The Illustrated Life of Washington: With Vivid Pen Paintings of Battles and Incidents, Trials and Triumphs of the Heroes and Soldiers of Revolutionary Times
G. & F. Bill, 1859 - 508 Seiten
Was andere dazu sagen - Rezension schreiben
Es wurden keine Rezensionen gefunden.
Andere Ausgaben - Alle anzeigen
The Illustrated Life of Washington ...: With Vivid Pen-Paintings of Battles ...
Joel Tyler Headley,Benson John Lossing
Keine Leseprobe verfügbar - 2018
advance American appearance appointed arms army arrived artillery attack battle became began Boston British called camp carried cause character close Colonel colonies columns command compelled Congress directed duties effect enemy English entered feelings field fire fleet followed force Fort forward four French gave give hand head heart heavy hope hour hundred immediately Indians interest Lafayette land latter leave length liberty looked meet miles morning Mount moved nature never night officers once ordered party passed person Philadelphia Point position present President pressed reached received remained respecting retired returned river road saying seemed Senate sent shouts side soldiers soon stood strong success suffering taken thing thousand took troops turned United Virginia Wash Washington whole York young
Seite 485 - If we remain one people, under an efficient government, the period is not far off when we may defy material injury from external annoyance; when we may take such an attitude as will cause the neutrality we may at any time resolve upon to be scrupulously respected; when belligerent nations, under the impossibility of making acquisitions upon us, will not lightly hazard the giving us provocation; when we may choose peace or war, as our interest, guided by justice, shall counsel.
Seite 478 - The name of AMERICAN, which belongs to you, in your national capacity, must always exalt the just pride of Patriotism, more than any appellation derived from local discriminations. With slight shades of difference, you have the same Religion, Manners, Habits and political Principles. — You have in a common cause fought and triumphed together. The Independence and Liberty you possess are the work of joint councils and joint efforts — of common dangers, sufferings and successes.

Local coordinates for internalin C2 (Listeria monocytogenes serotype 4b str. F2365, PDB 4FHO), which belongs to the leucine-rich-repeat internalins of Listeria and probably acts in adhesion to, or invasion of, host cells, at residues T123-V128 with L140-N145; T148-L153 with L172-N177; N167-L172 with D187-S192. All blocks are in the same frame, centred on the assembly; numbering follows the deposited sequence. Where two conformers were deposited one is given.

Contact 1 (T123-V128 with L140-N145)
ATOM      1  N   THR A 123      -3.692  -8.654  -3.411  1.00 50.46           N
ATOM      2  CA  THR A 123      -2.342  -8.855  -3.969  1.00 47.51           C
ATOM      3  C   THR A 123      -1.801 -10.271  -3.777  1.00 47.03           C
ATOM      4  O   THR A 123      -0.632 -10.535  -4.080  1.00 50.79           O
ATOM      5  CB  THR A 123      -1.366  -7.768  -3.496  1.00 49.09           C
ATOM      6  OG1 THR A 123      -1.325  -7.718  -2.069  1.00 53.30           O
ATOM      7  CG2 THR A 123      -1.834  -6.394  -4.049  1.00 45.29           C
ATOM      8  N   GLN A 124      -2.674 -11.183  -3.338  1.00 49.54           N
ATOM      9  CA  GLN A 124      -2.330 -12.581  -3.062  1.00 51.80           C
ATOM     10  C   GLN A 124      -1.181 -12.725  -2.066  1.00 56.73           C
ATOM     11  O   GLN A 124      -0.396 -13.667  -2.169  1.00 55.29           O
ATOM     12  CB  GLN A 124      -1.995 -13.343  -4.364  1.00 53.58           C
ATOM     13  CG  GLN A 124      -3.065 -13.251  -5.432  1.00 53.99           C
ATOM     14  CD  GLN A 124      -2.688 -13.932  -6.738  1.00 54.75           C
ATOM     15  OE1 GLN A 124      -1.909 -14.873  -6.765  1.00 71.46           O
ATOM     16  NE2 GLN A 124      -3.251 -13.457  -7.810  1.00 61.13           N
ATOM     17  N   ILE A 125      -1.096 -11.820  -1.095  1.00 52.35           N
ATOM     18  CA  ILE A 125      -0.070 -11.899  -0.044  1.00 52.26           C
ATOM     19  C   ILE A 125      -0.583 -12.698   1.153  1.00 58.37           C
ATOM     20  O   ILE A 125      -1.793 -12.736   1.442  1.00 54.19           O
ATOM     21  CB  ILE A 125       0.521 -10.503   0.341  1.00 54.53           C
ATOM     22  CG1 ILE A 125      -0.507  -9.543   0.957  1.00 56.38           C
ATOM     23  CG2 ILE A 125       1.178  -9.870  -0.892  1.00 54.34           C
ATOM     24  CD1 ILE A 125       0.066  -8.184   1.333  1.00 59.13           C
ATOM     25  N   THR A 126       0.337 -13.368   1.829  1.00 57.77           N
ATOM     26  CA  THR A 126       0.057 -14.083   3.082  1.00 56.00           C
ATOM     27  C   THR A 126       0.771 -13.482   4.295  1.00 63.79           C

Seite 486 - ... establishing, with powers so disposed, in order to give trade a stable course, to define the rights of our merchants, and to enable the government to support them, conventional rules of intercourse, the best that present circumstances and mutual opinion will permit, but temporary, and liable to be, from time to time, abandoned or varied, as experience and circumstances shall dictate...
Seite 481 - This spirit, unfortunately, is inseparable from our nature, having its root in the strongest passions of the human mind. It exists under different shapes in all governments, more or less stifled, controlled, or repressed; but in those of the popular form it is seen in its greatest rankness and is truly their worst enemy.
Seite 484 - In the execution of such a plan, nothing is more essential than that permanent, inveterate antipathies against particular nations, and passionate attachments for others, should be excluded; and that in place of them, just and amicable feelings towards all should be cultivated. The nation, which indulges towards another an habitual hatred, or an habitual fondness, is in some degree a slave.
Seite 502 - The person having the greatest number of votes as Vice President, shall be the Vice President, if such number be a majority of the whole number of electors appointed ; and if no person have a majority, then from the two highest numbers on the list, the Senate shall choose the Vice President ; a quorum for the purpose shall consist of two thirds of the whole number of senators, and a majority of the whole number shall be necessary to a choice. But no person constitutionally ineligible to the office...
Seite 482 - It serves always to distract the public councils and enfeeble the public administration. It agitates the community with ill-founded jealousies and false alarms ; kindles the animosity of one part against another ; foments occasionally riot and insurrection.
Seite 482 - It is important, likewise, that the habits of thinking in a free country should inspire caution in those intrusted with its administration to confine themselves within their respective constitutional spheres, avoiding in the exercise of the powers of one department to encroach upon another. The spirit of encroachment tends to consolidate the powers of all the departments in one and thus to create, whatever the form of government, a real despotism.
Seite 108 - Caesar had his Brutus — Charles the First his Cromwell — and George the Third — ("Treason," cried the Speaker — "treason, treason," echoed from every part of the House.
Seite 490 - ... free and independent States; that they are absolved from all allegiance to the British crown, and that all political connection between them and the state of Great Britain is, and ought to be, totally dissolved ; and that, as free and independent States, they have full power to levy war, conclude peace, contract alliances, establish commerce, and do all other acts and things which independent States may of right do.